DUBAI: The world will likely enter a recession by next year as the backlash against globalization continues to grow, economist Paul Krugman predicted on Monday.
Speaking at the World Government Summit in Dubai, Krugman warned that world was witnessing a landscape of stagnant wages, growing inequalities, and a loss of confidence in the world’s business leaders which in turn led to a populist backlash against globalization.
“The result is clear: forward motion on globalization has stopped, but it was slowing anyway,” Krugman said.
And he said there is “quite a good chance that we will have a recession late this year or next year.”
He said there was a general lack of preparedness among economic policymakers.
“The main concern has always been that we don’t have an effective response if things slow down…we don’t seem to have a safety net.”
Krugman said central banks lacked the tools required to protect against market turmoil, and planning for risk has been minimal.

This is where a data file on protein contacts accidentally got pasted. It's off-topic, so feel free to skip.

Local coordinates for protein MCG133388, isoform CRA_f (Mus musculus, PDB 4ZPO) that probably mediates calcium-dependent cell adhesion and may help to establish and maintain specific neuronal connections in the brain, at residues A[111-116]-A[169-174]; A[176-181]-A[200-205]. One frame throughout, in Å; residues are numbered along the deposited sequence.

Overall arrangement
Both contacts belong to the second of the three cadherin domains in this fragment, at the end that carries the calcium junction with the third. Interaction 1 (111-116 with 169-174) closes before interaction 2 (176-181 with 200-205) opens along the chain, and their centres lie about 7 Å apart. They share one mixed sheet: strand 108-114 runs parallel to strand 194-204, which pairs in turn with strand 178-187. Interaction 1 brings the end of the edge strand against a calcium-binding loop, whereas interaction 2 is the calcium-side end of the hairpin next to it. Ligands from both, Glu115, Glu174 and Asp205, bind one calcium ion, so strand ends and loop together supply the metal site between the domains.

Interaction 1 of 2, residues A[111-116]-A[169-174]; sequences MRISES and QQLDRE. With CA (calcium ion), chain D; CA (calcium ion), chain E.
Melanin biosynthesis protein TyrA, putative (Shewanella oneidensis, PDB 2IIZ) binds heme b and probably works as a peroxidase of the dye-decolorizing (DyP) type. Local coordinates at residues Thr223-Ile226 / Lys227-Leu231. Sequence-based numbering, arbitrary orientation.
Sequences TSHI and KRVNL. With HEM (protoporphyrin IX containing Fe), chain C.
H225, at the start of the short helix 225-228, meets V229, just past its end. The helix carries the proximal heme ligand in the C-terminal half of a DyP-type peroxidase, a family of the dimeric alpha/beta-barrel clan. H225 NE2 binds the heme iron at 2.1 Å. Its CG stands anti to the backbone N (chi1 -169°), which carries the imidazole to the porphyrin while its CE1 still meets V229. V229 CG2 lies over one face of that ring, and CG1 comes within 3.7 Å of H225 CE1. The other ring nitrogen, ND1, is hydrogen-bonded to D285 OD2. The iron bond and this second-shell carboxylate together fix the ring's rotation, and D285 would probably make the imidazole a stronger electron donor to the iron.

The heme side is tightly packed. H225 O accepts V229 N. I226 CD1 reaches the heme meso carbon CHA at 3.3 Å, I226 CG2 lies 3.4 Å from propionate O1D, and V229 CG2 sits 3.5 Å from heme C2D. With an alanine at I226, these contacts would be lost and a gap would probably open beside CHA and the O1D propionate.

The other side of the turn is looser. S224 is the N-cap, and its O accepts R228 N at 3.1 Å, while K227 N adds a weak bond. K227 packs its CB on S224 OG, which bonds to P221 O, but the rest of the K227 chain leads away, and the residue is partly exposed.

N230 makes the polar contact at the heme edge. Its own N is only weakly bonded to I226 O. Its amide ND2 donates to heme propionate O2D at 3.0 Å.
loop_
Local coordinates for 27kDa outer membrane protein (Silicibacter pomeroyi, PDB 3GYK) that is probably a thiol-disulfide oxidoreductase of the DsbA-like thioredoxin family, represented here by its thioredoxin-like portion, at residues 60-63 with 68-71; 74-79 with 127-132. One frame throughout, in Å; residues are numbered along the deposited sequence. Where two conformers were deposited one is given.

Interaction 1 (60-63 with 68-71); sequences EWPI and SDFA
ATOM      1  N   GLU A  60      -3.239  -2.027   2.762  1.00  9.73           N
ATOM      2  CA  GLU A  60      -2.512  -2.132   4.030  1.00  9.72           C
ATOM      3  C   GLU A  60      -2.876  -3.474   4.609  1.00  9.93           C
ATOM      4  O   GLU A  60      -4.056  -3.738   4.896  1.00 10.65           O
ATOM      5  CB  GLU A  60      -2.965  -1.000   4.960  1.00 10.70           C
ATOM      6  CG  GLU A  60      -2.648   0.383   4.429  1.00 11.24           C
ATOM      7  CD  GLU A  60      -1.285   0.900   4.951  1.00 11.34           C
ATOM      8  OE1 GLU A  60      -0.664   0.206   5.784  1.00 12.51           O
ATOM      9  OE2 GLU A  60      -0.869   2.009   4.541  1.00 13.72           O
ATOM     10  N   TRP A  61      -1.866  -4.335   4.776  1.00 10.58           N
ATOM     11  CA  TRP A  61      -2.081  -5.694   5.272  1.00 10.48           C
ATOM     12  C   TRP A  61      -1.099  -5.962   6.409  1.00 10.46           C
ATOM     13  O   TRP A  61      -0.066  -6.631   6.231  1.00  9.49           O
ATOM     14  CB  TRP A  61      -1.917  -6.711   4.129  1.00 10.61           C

Instead, trade wars and growing protectionism continue to dominate policy agendas, deferring attention and resources from what should be the real priorities.
“I don’t see the iceberg out there, but if we do hit one, I know for sure this liner is not unsinkable,” Krugman said, comparing the global economy to the Titanic.
He said people felt short changed by the previous generation of economic growth, but he said those discussing a solution seemed not to be touching on the issue.
“The question is what they want as the solution…turns out that’s not as clear,” Krugman said, highlighting what he called the gap leaders needed to fill in order to avert another “Great Depression.”
On what many are calling the Fourth Industrial Revolution, Krugman warned that, contrary to popular belief “technological change is actually relatively sluggish right now.”
And he said he doubted the claims that technology was so advanced it would soon change the way we work and live, adding “this is not a transformative revolutionary era.”
Krugman concluded that despite the technological advancements of the last 25 years, the way we work “had not changed all that much.”